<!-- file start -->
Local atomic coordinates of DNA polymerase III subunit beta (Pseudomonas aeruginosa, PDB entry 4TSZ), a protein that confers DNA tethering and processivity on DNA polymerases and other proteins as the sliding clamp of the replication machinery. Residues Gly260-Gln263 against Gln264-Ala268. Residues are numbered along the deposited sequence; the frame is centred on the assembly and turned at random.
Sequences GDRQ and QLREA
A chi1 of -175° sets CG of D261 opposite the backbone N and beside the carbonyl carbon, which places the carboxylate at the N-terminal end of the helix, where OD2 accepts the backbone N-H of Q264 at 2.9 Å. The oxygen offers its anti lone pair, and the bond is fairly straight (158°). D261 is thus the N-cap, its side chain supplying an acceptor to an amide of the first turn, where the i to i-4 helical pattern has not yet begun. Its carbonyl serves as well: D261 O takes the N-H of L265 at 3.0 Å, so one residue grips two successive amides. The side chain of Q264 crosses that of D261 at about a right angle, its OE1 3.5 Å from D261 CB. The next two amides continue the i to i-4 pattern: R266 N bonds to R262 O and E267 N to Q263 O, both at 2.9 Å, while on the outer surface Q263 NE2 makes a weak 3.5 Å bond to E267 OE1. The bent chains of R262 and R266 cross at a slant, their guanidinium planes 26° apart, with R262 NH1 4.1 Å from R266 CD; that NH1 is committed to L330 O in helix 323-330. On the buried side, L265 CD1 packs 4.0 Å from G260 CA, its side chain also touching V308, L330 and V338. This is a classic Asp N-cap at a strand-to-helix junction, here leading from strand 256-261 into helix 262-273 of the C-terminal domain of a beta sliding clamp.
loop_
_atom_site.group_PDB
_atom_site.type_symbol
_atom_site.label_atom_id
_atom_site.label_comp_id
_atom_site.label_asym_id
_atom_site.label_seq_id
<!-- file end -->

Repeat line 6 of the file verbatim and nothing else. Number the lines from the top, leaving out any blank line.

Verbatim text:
_atom_site.type_symbol